Overall, auto production in Germany is expected to grow by less than 5% in 2021 as a whole. This is disappointing compared with the already low level of 2020. Production growth in the sector is expected to accelerate next year; a statistical overhang will play a role. However, because the chip shortage is still likely to have a dampening effect in 2022, the trees will probably not grow to the sky next year either. In structural terms, we believe it is unlikely that the pre-crisis level of auto production in Germany will be reached again. This applies at least to car production in unit terms. In this respect, the peak of auto production in Germany is already behind us.
In our report on Germany’s future as a car making location from the beginning of the year, we wrote: "The German car industry is better prepared for the electric mobility future and other structural challenges than Germany as a production location." This is clearly evident in the current crisis: while automotive production in Germany continues to run at a reduced pace, German automakers have more and more electric cars on offer, are gaining market share in key automotive markets and are reporting good financial results. The discrepancy between Germany as an automotive location and the German automotive industry is becoming apparent.
 

© Copyright 2021. Deutsche Bank AG, Deutsche Bank Research, 60262 Frankfurt am Main, Germany. All rights reserved. When quoting please cite “Deutsche Bank Research”.

The above information does not constitute the provision of investment, legal or tax advice. Any views expressed reflect the current views of the author, which do not necessarily correspond to the opinions of Deutsche Bank AG or its affiliates. Opinions expressed may change without notice. Opinions expressed may differ from views set out in other documents, including research, published by Deutsche Bank. The above information is provided for informational purposes only and without any obligation, whether contractual or otherwise. No warranty or representation is made as to the correctness, completeness and accuracy of the information given or the assessments made. In Germany this information is approved and/or communicated by Deutsche Bank AG Frankfurt, licensed to carry on banking business and to provide financial services under the supervision of the European Central Bank (ECB) and the German Federal Financial Supervisory Authority (BaFin). In the United Kingdom this information is approved and/or communicated by Deutsche Bank AG, London Branch, a member of the London Stock Exchange, authorized by UK’s Prudential Regulation Authority (PRA) and subject to limited regulation by the UK’s Financial Conduct Authority (FCA) (under number 150018) and by the PRA. This information is distributed in Hong Kong by Deutsche Bank AG, Hong Kong Branch, in Korea by Deutsche Securities Korea Co. and in Singapore by Deutsche Bank AG, Singapore Branch. In Japan this information is approved and/or distributed by Deutsche Securities Inc. In Australia, retail clients should obtain a copy of a Product Disclosure Statement (PDS) relating to any financial product referred to in this report and consider the PDS before making any decision about whether to acquire the product.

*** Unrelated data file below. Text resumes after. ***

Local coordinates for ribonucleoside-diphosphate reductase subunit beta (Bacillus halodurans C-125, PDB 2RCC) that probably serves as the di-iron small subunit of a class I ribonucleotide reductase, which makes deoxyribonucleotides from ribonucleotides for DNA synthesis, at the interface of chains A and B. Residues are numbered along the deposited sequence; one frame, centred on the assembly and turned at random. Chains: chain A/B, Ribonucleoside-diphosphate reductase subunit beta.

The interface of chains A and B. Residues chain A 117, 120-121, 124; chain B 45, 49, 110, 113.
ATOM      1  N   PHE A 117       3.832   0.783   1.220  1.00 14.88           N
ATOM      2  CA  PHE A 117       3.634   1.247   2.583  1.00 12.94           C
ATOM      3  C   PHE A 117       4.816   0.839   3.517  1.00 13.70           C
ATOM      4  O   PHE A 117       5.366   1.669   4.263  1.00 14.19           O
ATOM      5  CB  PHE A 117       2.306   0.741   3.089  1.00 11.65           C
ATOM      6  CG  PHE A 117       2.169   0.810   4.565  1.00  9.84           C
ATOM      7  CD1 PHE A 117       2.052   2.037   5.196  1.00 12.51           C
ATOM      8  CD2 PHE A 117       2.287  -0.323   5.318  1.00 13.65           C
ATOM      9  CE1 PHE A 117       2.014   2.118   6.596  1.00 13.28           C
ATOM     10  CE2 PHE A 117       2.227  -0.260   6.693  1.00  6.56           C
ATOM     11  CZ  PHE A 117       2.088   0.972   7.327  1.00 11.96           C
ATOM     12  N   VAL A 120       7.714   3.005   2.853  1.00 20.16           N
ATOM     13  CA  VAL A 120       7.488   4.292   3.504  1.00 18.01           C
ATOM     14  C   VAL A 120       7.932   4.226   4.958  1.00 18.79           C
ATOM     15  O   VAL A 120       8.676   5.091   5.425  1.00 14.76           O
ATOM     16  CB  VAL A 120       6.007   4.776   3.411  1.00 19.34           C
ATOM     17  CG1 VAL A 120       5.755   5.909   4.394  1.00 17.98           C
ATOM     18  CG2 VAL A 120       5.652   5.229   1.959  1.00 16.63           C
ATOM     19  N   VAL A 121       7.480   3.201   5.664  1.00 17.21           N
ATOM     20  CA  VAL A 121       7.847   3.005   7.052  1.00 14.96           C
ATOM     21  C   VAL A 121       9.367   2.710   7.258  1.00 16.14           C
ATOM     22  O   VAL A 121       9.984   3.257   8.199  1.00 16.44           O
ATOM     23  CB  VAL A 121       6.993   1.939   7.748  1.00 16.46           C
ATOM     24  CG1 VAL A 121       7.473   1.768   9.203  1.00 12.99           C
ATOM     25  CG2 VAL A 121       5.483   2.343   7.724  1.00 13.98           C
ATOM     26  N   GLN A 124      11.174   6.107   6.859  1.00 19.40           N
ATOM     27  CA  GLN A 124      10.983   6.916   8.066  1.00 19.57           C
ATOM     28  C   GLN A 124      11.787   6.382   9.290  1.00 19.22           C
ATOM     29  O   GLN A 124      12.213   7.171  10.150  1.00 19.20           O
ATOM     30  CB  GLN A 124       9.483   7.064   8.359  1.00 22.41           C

21.0.2